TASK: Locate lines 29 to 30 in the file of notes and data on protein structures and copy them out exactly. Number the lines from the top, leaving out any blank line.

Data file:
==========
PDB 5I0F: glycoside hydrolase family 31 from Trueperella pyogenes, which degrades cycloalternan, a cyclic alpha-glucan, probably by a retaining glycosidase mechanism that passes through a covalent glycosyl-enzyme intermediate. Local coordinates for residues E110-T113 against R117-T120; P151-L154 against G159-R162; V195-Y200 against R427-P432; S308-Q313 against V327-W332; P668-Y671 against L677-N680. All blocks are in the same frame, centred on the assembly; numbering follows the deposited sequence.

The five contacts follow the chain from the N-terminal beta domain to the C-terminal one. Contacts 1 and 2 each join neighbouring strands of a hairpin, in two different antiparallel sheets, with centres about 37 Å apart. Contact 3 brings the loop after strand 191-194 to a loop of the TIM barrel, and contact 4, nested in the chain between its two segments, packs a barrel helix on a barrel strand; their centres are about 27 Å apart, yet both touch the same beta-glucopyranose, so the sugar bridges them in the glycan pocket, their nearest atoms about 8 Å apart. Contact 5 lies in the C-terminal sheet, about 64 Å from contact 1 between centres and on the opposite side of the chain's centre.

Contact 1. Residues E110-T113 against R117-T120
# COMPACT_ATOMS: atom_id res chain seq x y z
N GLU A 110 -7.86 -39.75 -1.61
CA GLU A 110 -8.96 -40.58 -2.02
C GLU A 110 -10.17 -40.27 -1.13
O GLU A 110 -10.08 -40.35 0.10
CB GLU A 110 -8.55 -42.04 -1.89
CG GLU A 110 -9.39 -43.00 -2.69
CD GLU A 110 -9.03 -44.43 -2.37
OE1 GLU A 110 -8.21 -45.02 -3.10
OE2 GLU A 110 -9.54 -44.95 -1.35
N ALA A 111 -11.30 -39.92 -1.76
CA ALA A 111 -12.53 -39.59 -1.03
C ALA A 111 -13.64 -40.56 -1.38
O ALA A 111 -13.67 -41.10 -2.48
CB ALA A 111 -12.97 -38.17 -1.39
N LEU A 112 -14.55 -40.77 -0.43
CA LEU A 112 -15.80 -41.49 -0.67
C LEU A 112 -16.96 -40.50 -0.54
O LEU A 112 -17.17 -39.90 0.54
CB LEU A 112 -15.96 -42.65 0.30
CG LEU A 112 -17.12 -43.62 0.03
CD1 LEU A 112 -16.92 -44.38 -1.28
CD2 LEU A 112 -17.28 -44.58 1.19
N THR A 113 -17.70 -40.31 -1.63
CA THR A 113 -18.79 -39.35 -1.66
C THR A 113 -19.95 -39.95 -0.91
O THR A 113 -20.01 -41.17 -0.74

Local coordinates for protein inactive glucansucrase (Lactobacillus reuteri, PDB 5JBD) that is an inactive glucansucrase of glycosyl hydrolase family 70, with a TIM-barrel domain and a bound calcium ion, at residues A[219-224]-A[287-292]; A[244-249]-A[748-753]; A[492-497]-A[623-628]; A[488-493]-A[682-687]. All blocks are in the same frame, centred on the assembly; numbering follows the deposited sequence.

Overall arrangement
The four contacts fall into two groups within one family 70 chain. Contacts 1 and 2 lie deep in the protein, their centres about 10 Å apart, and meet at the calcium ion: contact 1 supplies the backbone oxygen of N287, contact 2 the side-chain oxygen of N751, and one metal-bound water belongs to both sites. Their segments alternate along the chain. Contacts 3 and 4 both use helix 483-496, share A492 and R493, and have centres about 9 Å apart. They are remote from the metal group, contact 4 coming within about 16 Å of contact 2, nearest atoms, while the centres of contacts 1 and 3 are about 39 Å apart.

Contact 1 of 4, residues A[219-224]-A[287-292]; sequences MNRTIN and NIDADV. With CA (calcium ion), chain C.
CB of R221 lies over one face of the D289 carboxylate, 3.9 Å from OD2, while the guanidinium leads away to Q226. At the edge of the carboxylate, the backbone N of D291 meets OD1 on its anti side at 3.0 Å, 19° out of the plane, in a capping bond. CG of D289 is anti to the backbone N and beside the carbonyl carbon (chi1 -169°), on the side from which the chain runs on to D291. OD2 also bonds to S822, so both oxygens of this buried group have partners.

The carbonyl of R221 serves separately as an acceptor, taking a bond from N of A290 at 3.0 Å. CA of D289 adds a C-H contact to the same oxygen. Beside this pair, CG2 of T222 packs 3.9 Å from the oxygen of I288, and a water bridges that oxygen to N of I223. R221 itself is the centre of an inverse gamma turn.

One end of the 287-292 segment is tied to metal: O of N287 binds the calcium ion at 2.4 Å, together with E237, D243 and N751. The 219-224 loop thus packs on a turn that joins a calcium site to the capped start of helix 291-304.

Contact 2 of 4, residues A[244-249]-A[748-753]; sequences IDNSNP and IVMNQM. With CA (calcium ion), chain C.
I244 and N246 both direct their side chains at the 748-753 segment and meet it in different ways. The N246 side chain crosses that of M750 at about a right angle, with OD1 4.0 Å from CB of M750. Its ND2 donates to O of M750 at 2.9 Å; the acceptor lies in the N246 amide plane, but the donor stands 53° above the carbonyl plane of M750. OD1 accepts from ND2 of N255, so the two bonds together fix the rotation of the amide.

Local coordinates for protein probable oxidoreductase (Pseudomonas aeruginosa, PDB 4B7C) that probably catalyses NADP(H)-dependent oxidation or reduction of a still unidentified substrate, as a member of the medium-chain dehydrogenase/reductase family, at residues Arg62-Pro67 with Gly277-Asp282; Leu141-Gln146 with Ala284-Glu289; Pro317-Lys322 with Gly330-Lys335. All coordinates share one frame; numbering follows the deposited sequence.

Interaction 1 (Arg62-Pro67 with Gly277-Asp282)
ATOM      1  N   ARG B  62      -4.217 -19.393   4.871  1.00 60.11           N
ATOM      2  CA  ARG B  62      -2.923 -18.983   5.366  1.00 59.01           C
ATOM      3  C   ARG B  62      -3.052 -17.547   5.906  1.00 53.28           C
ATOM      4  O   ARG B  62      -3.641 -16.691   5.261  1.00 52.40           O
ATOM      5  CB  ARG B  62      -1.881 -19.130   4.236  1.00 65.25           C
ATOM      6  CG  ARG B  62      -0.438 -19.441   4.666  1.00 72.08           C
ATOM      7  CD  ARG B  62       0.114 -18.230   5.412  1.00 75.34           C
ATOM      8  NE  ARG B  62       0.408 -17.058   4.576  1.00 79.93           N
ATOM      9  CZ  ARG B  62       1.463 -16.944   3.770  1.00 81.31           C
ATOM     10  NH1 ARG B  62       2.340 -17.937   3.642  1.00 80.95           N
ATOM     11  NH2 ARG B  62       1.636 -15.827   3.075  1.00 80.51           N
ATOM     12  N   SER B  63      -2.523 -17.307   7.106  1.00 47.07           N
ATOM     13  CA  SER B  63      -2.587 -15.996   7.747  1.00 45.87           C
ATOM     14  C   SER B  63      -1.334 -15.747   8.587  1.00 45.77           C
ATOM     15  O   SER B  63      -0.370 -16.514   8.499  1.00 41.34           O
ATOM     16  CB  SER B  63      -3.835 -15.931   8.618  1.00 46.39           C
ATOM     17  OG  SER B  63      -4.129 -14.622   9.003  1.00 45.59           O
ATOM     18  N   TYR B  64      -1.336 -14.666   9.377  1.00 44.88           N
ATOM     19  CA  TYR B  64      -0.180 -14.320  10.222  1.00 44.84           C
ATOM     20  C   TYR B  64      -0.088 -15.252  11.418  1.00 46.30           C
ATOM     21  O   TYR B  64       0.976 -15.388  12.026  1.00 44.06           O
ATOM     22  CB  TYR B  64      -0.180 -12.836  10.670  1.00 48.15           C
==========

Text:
C THR A 113 -19.95 -39.95 -0.91
O THR A 113 -20.01 -41.17 -0.74